Pop culture history lesson: 'We Are the World' turns 30

Before you go, we thought you'd like these...
Before you go close icon

35 PHOTOS
Michael Jackson we are the world
See Gallery
Pop culture history lesson: 'We Are the World' turns 30
MN - 1988: Pop singer Michael Jackson performs onstage during his 'Bad World Tour' in 1988. (Photo by Jim Steinfeldt/Michael Ochs Archives/Getty Images)
PASADENA, CA - 1993: Singer Michael Jackson performs with hundreds of children at the 1993 Pasadena, California, Superbowl XXVII halftime show. The 'King of Pop' performed several songs including 'We Are The World,' during the 15-minute show. (Photo by George Rose/Getty Images)
PASADENA, CA - JANUARY 31: Michael Jackson performs 'Heal the World' during the Halftime show as the Dallas Cowboys take on the Buffalo Bills in Super Bowl XXVII at Rose Bowl on January 31, 1993 in Pasadena, California. The Cowboys won 52-17. (Photo by George Rose/Getty Images)
1988: Pop singer Michael Jackson performs onstage during his 'Bad World Tour' in 1988. (Photo by Michael Ochs Archives/Getty Images)
TOKYO - SEPTEMBER 14: Michael Jackson performing on stage during his 'Bad' World Tour in Tokyo,Japan on the 14th of September 1987. (Photo by Dave Hogan/Getty Images)
1988: Pop singer Michael Jackson performs onstage during his 'Bad World Tour' in 1988. (Photo by Michael Ochs Archives/Getty Images)
American entertainer Michael Jackson (1958 - 2009) during his Dangerous World Tour, circa 1992. (Photo by Tim Roney/Getty Images)
LONDON - JULY 15: Michael Jackson performing on stage during his 'Bad' World Tour at Wembley Stadium on the 15th of July 1988.While performing in London, England Michael breaks a world record (as shown in the Guinness Book Of World Records) with 504,000 people attending 7 sold out shows at Wembley Stadium, more than any other artist (Photo by Dave Hogan/Getty Images)
US pop star and entertainer Michael Jackson performs during a concert at Vincennes hypodrome on September 13, 1992. Michael Jackson died on June 25, 2009 after suffering a cardiac arrest, sending shockwaves sweeping across the world and tributes pouring in on June 26 for the tortured music icon revered as the 'King of Pop.' AFP PHOTO/Bertrand GUAY (Photo credit should read BERTRAND GUAY/AFP/Getty Images)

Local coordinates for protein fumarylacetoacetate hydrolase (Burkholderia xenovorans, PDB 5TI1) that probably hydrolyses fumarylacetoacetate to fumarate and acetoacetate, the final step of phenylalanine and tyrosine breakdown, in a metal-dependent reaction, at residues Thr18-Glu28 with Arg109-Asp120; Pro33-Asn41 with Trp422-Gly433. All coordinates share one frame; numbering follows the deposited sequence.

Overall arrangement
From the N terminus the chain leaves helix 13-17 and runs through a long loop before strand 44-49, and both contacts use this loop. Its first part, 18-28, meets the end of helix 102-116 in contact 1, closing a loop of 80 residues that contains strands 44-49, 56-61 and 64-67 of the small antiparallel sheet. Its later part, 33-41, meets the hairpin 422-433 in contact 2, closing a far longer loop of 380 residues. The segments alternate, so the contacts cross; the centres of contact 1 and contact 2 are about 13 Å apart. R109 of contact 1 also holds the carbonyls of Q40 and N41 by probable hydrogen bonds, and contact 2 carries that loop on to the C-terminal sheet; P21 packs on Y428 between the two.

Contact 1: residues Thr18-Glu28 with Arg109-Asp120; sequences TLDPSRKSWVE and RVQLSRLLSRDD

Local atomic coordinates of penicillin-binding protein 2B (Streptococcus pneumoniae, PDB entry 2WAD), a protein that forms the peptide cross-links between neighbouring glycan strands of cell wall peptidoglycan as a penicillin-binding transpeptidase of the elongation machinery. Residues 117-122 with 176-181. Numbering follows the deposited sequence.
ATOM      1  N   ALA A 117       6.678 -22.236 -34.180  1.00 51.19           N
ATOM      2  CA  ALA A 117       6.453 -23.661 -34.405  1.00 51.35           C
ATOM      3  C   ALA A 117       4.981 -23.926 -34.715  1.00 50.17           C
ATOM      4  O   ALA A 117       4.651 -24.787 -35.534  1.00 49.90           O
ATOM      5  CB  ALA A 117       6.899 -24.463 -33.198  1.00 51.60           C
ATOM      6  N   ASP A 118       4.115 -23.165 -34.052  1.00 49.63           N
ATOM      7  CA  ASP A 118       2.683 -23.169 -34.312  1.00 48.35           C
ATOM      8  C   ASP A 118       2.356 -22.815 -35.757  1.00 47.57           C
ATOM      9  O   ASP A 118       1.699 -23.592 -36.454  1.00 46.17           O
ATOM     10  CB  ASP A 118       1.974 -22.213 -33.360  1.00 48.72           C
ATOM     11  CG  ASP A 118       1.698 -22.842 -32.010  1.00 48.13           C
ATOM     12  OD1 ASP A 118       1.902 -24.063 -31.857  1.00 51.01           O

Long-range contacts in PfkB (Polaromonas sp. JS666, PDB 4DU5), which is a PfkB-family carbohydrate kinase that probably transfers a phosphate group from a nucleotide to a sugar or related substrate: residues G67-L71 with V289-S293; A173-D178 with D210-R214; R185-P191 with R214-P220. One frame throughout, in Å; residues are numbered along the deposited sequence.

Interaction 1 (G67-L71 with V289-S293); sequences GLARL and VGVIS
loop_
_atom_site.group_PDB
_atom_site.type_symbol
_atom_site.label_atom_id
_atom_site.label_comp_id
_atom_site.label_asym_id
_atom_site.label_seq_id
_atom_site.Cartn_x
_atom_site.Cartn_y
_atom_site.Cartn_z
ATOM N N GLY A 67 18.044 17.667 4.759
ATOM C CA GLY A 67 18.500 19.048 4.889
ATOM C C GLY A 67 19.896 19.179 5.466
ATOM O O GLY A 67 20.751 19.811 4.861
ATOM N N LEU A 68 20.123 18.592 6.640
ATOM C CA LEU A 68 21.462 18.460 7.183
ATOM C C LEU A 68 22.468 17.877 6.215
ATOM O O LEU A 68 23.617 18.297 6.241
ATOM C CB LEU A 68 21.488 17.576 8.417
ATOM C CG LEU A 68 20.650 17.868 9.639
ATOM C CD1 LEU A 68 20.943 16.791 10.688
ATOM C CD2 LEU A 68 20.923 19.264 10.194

Michael Jackson (Photo by KMazur/WireImage)
US pop star and entertainer Michael Jackson performs during his first date in Great Britain at Wembley Stadium on July 30, 1992. Michael Jackson died on June 25, 2009 after suffering a cardiac arrest, sending shockwaves sweeping across the world and tributes pouring in on June 26 for the tortured music icon revered as the 'King of Pop.' AFP PHOTO/Thierry SALIOU (Photo credit should read THIERRY SALLIOU/AFP/GettyImages)
US pop star and entertainer Michael Jackson thanks fans after winning three World Music Awards in Monaco on May 12, 1993. Michael Jackson died on June 25, 2009 after suffering a cardiac arrest, sending shockwaves sweeping across the world and tributes pouring in on June 26 for the tortured music icon revered as the 'King of Pop.' AFP PHOTO/Jacques SOFFER (Photo credit should read JACQUES SOFFER/AFP/GettyImages)
Michael Jackson poses at a press conference before a date on his HIStory world tour in 1996. (Photo by Phil Dent/Redferns)
(FILES) US pop star and entertainer Michael Jackson performs during the opening concert of the Asian leg of his 'Dangerous' world tour in National Stadium in Bangkok on August 24, 1993. Michael Jackson died on June 25, 2009 after suffering a cardiac arrest, sending shockwaves sweeping across the world and tributes pouring in on June 26 for the tortured music icon revered as the 'King of Pop.' AFP PHOTO/Pongsak CHAIYANUWONG (Photo credit should read PONGSAK CHAIYANUWONG/AFP/Getty Images)